Judge Verstappen and Sainz after second season – Key

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In the round-up: Toro Rosso designer James Key says it will be more useful to compare Max Verstappen and Carlos Sainz Jnr after their second season together in 2016.

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Comment of the day

Is Lewis Hamilton busier away from the track than other F1 drivers or do we just hear more about it?

Is it really only Hamilton who has such a lifestyle? Don’t we all have that one Facebook friend who compulsively has to post everything on social network. Doesn’t mean he or she is the only one partying or going around. It just means he or she is most active on social networks.

Same with Hamilton. Just because we read about him so much on Instagram doesn’t mean he is a ‘part-time racer’. It just means he is active on Instagram, nothing else. Look at Alonso and Button for comparison. While Hamilton has his music, Alonso has his cycling team, Button has his triathlon, all three examples of engagement outside F1 which take up a lot of time and effort. Just that one of these activities is conducive to posting on social networks, other two are not.

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On this day in F1

Louis Stanley, the former BRM team chief who aided the work of the Grand Prix Drivers’ Association in improving F1 safety standards, died on this day in 2004.

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Keith Collantine
Lifelong motor sport fan Keith set up RaceFans in 2005 - when it was originally called F1 Fanatic. Having previously worked as a motoring...

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78 comments on “Judge Verstappen and Sainz after second season – Key”

  1. What kind of engine supplier would want to spend millions building an engine that can last 10 weekends and then sell it at half the price?

    1. half the price for the customers coz they are getting 2 engines not 4 :)

      1. But those 2 engines will be twice as expensive to build or will be less powerful and less efficient as heavier parts will cause greater inertia etc.

      2. As @hohum mentions, the material cost and manufacturing process in building those engines is only a relatively small part of the engine cost. If you build less engines, then cost for tooling and for development of the engine will have to be recuperated with a smaller amount of units, which make the price for those units go dramatically up (might well be nearly 2 times as much, after extra investment to make them last as long without power drop off) @f1007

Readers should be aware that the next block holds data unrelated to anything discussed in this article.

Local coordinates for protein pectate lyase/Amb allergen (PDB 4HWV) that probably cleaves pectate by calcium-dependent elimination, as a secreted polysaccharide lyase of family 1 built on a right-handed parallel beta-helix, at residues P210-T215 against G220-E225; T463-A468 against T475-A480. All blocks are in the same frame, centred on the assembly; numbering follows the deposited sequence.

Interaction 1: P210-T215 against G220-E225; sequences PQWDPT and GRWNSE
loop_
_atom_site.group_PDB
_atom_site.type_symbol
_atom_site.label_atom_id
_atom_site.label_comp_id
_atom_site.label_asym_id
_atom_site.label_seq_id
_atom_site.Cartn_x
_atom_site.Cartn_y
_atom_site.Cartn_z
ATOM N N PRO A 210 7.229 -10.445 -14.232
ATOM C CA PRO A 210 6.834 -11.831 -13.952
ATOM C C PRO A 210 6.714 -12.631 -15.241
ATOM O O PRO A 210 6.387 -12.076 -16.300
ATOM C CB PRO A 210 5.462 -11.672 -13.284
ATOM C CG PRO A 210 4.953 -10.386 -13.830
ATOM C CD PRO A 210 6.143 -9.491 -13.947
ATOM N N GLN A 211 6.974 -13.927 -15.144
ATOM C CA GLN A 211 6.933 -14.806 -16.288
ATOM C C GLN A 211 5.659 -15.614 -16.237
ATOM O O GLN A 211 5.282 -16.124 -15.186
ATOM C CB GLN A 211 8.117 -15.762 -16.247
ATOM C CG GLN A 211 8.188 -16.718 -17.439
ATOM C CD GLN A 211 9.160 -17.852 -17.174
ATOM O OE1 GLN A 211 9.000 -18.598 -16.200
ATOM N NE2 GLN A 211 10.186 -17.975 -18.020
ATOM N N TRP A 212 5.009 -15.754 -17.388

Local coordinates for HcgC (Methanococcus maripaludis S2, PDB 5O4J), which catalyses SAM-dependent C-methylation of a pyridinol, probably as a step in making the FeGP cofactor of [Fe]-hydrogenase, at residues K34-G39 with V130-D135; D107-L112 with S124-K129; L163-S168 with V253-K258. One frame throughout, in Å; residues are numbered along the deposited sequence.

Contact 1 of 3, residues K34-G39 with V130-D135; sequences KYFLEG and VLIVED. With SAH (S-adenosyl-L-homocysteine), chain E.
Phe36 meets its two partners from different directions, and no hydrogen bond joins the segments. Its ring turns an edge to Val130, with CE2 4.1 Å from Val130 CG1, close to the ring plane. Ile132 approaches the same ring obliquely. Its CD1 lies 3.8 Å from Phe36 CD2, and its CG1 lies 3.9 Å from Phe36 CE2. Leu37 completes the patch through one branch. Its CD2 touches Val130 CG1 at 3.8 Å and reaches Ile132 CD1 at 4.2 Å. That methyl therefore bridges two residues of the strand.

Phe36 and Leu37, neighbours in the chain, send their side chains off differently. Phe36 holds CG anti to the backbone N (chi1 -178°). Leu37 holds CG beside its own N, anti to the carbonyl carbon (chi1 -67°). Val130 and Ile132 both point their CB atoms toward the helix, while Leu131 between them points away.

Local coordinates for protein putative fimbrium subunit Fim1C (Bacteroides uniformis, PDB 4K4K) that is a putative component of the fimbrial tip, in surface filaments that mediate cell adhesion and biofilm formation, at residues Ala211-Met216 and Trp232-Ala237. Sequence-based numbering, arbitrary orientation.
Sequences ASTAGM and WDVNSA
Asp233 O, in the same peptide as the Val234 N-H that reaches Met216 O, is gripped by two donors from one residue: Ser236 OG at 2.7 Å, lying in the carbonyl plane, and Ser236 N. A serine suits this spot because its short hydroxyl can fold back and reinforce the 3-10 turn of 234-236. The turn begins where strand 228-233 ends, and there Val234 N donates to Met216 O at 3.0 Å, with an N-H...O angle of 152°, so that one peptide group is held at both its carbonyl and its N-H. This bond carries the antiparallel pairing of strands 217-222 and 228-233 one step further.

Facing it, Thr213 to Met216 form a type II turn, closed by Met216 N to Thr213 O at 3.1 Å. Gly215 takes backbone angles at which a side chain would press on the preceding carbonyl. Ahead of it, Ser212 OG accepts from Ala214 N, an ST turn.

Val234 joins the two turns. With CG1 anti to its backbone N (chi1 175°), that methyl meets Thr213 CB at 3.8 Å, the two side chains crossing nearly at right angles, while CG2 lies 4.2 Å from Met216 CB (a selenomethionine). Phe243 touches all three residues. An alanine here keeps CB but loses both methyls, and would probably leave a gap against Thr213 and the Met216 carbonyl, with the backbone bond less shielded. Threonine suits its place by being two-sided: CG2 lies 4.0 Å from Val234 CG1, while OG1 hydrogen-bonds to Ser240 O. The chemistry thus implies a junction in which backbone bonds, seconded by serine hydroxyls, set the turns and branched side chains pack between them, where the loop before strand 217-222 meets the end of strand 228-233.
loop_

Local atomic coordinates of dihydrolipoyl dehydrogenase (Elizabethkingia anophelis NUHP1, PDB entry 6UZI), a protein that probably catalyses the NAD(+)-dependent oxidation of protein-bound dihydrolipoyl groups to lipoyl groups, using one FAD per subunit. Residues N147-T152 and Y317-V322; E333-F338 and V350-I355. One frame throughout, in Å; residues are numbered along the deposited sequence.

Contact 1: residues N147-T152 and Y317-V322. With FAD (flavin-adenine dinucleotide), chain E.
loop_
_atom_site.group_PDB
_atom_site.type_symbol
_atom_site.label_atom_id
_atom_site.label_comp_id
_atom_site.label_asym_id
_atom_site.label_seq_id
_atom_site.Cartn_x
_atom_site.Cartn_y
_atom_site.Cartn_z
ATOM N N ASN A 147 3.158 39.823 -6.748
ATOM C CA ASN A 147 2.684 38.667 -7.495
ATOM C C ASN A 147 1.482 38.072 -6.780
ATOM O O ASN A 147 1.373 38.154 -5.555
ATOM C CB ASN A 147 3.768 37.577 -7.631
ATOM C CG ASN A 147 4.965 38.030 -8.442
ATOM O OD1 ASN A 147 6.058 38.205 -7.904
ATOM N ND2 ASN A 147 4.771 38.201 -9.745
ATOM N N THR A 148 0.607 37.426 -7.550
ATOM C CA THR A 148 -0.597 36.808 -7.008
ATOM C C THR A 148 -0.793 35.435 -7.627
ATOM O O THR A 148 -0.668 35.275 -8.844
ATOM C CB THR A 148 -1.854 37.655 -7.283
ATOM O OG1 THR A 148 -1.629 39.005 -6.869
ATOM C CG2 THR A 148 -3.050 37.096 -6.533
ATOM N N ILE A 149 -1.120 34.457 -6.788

1. If you build less engines, then cost for tooling and for development of the engine will have to be recuperated with a smaller amount of units

          But they are suggesting this as a way to increase supply (i.e. get Ferrari and Merc to supply more teams). If they supply twice as many teams half the number of engines each, the cost per engine from fixed costs should be roughly the same, so the cost per team should be half as much.

          Of course they have to make the engines last longer, which will result in them either being more expensive or less powerful.

          1. This is, as if Mercedesor Ferrari cannot make a few extra engines… To remove that excuse. Mercedes makes Million engines per year and cannot make 8 more? Please.. For 20M€ they can employ some extrq engine specialiste and produce extra tooling.

            This is just old men politicking..

          2. I’m sure if it was an extra 8 140BHP Bluetech diesels they wouldn’t have a problem, but a F1 PU is a bit different ;-)

          3. @jureo: F1 engines are hand-made to a design that is constantly changing; you cannot just ramp up production the same way you can with a production line stamping out thousands of identical engines a day.

          4. I dont buy that for one second. With 1300 employes everyone is replacable every job can be duplicated. Hand made for sure, all it takes is 2 more engines for first race, they probably have 2 spare for each team already.. Maybe even more. I remember Honda last year had 6 spare engines to the first race.

            If there was a will to do it. It could be done…especially in 8 months time when this saga started.

          5. @jureo: You’re aware that the F1 AMG engines are made at Brixworth, whereas all the consumer AMG engines are made in Affalterbach? It’s a completely different facility producing completely different engines.